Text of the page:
Founded in 1995 by Pierre Omidyar, the company now provides millions of auctions, and hundreds of thousands of new items every day from which bidders may choose.
Ebay as a 'pure-play' business, means that the market sets the price (above some minimum). Auction-based pricing is sometimes referred to as "dynamic" or "fluid" pricing, where on the other end of the spectrum there is 'set' or 'static' pricing mechanisms.
Finding the right balance can take time, and indeed, one can continue to miss the mark as the market shifts and competition evolves.
With an auction, there is no guess work, this is why eBay is successful they don't have to set prices, that's up to the sellers to do, therefore they never miss the market because of price.
Q2: Other major web sites, like Amazon.com and Yahoo!, have entered the auction marketplace with far less success than eBay. How has eBay been able to maintain its dominant position?
Being the first to start a new category of business helps, but what has really set eBay apart is two things...
1. Ease of use - eBay's customer interface makes it easy to make several transactions at once with their shopping cart function.
On top of this the customer interface has stayed fairly consistent over the years, meaning that customers know what to expect and don't have to re-learn how to move through the website.
2. Security - Paypal is a fantastic payment scheme clearly endorsed by eBay as a safe means of paying for purchases, and is widely recognised.
So if you pay for your item with PayPal and it's significantly different to its description or you don’t receive it at all, you may be eligible for up to $20,000 in free PayPal Buyer Protection. http://pages.ebay.com.au/securitycentre/buyer-protection.html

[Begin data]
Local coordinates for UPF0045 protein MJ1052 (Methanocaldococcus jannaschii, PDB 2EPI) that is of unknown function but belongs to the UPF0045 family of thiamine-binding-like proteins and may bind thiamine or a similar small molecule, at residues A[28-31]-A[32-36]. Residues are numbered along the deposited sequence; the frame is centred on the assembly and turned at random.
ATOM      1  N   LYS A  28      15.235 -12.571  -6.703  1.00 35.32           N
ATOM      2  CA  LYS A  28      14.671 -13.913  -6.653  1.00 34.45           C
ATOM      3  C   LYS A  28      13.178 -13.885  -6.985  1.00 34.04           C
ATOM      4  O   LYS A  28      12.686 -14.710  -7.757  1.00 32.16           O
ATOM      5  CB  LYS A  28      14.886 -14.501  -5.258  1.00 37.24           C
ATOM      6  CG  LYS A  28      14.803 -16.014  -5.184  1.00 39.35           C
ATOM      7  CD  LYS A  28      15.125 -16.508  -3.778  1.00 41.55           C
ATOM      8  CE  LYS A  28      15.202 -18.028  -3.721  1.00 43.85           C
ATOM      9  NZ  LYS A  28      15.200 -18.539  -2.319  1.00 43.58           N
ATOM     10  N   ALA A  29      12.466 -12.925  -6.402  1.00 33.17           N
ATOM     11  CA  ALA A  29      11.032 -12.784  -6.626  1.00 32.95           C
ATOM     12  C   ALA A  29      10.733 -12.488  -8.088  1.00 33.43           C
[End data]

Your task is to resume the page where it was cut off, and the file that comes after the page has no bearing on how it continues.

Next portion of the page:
eBay also uses widely recognized credit card institutions adding a level of security and familiarity.
3. What method does eBay use to reduce the potential for fraud among traders on its site? What kinds of fraud, if any, are eBay users most susceptible?
One of eBay's main method of reducing the potential for fraud is their Guide to prevent fraud.
see link http://www.ebay.com/gds/All-Ebay-Members-READ-THIS-Guide-to-prevent-FRAUD/10000000002375941/g.html
Everything you need to know about protecting yourself while buying and/or selling on ebay
One of the largest frauds that customers are susceptible to on eBay, are private auctions.
Sellers who make private auctions under anonymous names tend to be scams, and therefore should be avoided.
Q4: eBay makes every effort to conceptualize its users as a community (as opposed to, say “customers” or “clients”). What is the purpose of this conceptual twist and does eBay gain something by doing it?
Karp (2009) states that eBay is a community of buyers and sellers, a complex social system of which users are active members.
In order to be successful on eBay , you need not only the technical skills of buying and selling, but also be effective in communicating to other ebay members, and contribute to the eBay community in a positive way.
What do eBay gain? A network of empowered buyers and sellers, its a community where if 'you scratch my back I will scratch yours'.
Feedback comments on eBay is a system that shows customer responses to a seller that they made a transaction with.
These comments can be positive, negative or neutral and add to the status and credibility of a seller.
If you network with other sellers and leave positive feedback on transactions you have made with them, then they will be encouraged to give you positive feedback and recommend you to others.
Q5: eBay has long been a marketplace for used goods and collectibles. Today, it is increasingly a place where major businesses come to auction their wares. Why would a brand name vendor set-up shop on eBay?